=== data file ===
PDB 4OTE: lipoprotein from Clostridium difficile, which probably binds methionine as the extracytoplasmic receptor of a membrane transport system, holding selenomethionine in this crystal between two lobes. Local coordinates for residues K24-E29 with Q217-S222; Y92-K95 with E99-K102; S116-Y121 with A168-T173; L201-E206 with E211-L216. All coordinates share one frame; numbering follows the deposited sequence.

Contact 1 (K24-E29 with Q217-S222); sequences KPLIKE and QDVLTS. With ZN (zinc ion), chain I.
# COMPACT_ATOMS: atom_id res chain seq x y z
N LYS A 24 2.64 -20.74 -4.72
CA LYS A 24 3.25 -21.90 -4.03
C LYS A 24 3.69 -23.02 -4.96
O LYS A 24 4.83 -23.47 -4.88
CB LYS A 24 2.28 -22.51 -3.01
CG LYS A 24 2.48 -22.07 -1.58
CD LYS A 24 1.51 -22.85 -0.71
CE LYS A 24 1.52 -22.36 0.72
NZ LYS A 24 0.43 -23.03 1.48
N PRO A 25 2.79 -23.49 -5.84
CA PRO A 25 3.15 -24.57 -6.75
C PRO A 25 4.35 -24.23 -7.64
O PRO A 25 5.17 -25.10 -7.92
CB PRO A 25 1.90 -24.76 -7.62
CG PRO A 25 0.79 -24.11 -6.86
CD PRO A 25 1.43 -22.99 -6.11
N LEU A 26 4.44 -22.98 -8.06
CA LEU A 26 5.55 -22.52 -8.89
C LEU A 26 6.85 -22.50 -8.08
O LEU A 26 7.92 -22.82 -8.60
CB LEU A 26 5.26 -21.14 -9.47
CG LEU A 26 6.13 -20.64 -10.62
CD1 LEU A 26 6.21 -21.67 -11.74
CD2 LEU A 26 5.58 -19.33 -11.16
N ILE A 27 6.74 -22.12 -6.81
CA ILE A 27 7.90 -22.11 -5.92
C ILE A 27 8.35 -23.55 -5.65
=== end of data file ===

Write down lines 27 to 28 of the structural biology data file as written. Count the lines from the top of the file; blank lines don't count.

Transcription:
CD2 LEU A 26 5.58 -19.33 -11.16
N ILE A 27 6.74 -22.12 -6.81